A ‘foodie’ tested her butchery skills against seasoned opponents on a new cable series to take away the $10,000 weekly prize.
Competing against three other experienced butchers on The History Channel’s new television and streaming program ‘The Butcher,’ Jullenne Cunningham ‘held down the fort’ as the only African-American women among four contestants, showcasing her self-taught butchery skills.
Cunningham, who is a chef with Caribbean roots, hails from Pelham Bay, and is known as a ‘grill-master’, completely disassembled a large piece of meat during the show, holding her two and half years of butchery experience up against competitors who have been at the craft for at least three decades.
“I surprised myself during the show,” she said. “Not only did I measure up, I went toe-to-toe with a competitor who has 35 years of experience.”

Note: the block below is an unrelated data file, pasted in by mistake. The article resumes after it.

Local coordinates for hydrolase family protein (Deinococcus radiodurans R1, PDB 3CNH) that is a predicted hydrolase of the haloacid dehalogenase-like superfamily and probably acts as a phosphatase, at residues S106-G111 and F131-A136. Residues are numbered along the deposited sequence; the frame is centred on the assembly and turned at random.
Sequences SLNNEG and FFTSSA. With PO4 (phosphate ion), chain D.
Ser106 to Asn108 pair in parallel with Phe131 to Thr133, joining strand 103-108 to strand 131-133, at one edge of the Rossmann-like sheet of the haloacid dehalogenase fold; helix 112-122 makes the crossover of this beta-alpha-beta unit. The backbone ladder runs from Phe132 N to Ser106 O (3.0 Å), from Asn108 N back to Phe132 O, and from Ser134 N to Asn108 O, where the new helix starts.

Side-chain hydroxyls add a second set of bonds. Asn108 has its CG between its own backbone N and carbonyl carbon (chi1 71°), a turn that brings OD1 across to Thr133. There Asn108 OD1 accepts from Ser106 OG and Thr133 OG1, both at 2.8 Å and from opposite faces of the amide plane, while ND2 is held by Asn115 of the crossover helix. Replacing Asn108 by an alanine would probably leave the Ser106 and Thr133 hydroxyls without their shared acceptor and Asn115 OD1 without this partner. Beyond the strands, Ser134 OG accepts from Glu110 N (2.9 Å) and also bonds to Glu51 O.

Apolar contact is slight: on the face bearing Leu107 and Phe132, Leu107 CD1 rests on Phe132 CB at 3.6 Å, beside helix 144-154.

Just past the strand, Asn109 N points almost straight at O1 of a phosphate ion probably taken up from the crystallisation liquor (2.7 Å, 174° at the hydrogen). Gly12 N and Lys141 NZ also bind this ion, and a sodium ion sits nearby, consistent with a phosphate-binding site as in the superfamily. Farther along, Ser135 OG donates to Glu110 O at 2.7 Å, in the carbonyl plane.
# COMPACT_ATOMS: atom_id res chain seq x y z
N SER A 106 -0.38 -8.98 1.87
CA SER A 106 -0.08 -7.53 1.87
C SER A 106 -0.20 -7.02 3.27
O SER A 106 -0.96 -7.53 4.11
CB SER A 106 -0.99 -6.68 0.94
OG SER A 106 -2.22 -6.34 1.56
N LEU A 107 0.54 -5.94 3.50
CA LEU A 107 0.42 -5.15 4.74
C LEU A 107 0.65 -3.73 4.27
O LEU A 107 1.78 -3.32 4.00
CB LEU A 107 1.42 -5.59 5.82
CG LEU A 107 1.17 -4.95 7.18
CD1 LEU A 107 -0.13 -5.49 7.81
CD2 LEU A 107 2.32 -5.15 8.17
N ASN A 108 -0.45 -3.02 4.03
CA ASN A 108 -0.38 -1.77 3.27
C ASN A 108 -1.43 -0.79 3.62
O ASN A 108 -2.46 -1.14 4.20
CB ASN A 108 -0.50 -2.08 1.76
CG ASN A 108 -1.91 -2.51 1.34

At times, she used a device on the show that looked like an oversized hacksaw to cut through a huge chunk of meat.
“It takes a lot of patience and skill just to move the muscles around,” she said, adding “I have studied anatomy a lot and butchery….was a skill that really matched to me.”
Cooking comes natural to her, she said, adding that her mother was a cook as well.
Butchery, which she said she picked up after learning more about the importance of using grass-feed non-GMO (genetically modified organisms) meat products, may be an culinary art she plays a role in reviving as she and her business partner Louisa Mathis bring more organic meat and other healthy goodies to dinner parties throughout the area via their business Arcadian Pastures.
She said she learned a lot about butchery from a farmer in Sloansville, NY who she meet through her company, which currently does pop-up shops and private events and is planning on an expansion.
Her assembly of traveling chefs and butchers offer a wide range of non-GMO products.
He episode of ‘The Butcher’ aired on The History Channel on Wednesday, June 26 and is now available for streaming online.